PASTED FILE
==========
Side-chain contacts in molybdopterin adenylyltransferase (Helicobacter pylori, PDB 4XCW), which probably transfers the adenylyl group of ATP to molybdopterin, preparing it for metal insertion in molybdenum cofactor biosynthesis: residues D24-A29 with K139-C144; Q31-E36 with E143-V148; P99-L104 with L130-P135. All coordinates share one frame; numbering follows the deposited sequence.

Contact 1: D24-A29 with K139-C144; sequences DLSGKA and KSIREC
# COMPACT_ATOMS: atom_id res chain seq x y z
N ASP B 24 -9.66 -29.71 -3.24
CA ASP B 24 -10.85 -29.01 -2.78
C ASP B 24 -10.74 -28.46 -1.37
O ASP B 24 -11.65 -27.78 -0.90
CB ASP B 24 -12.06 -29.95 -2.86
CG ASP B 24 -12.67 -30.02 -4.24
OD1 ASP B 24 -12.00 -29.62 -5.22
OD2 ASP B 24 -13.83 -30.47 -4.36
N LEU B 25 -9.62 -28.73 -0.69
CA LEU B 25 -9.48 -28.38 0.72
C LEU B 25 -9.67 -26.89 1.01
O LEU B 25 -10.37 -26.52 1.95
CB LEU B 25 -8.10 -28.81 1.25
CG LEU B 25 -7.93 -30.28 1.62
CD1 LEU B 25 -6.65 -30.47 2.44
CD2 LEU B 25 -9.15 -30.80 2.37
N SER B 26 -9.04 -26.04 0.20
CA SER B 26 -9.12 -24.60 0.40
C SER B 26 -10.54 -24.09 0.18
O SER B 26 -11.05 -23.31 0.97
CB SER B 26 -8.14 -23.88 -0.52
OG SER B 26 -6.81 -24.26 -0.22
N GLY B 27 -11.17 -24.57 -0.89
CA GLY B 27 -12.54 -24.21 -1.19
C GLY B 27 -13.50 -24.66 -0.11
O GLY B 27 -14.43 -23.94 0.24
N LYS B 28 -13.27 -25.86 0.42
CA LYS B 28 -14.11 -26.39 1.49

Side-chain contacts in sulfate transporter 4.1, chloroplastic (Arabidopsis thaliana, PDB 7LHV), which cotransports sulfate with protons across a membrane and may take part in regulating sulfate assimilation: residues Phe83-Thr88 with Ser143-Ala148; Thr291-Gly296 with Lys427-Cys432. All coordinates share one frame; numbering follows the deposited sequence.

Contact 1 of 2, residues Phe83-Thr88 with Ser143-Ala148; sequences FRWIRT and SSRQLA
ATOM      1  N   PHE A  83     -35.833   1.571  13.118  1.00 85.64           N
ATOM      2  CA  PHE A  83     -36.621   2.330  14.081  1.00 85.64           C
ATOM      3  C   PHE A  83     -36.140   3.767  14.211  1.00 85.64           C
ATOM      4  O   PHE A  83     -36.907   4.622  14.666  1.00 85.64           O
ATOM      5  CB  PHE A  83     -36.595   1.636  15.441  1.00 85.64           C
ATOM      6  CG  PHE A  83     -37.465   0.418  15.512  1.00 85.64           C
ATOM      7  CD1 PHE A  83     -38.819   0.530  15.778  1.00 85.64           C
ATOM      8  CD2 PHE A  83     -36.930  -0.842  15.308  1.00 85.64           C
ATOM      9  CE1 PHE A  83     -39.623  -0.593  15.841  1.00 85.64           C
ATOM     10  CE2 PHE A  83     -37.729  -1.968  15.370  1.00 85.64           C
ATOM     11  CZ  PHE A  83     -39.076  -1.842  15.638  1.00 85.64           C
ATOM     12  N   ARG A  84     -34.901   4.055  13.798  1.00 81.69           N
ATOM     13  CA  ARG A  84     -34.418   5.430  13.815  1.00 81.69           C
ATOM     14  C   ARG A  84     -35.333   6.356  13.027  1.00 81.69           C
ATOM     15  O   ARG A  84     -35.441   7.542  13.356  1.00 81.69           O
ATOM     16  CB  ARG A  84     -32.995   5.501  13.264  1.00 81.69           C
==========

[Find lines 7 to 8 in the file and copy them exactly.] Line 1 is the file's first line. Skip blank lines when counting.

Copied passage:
O ASP B 24 -11.65 -27.78 -0.90
CB ASP B 24 -12.06 -29.95 -2.86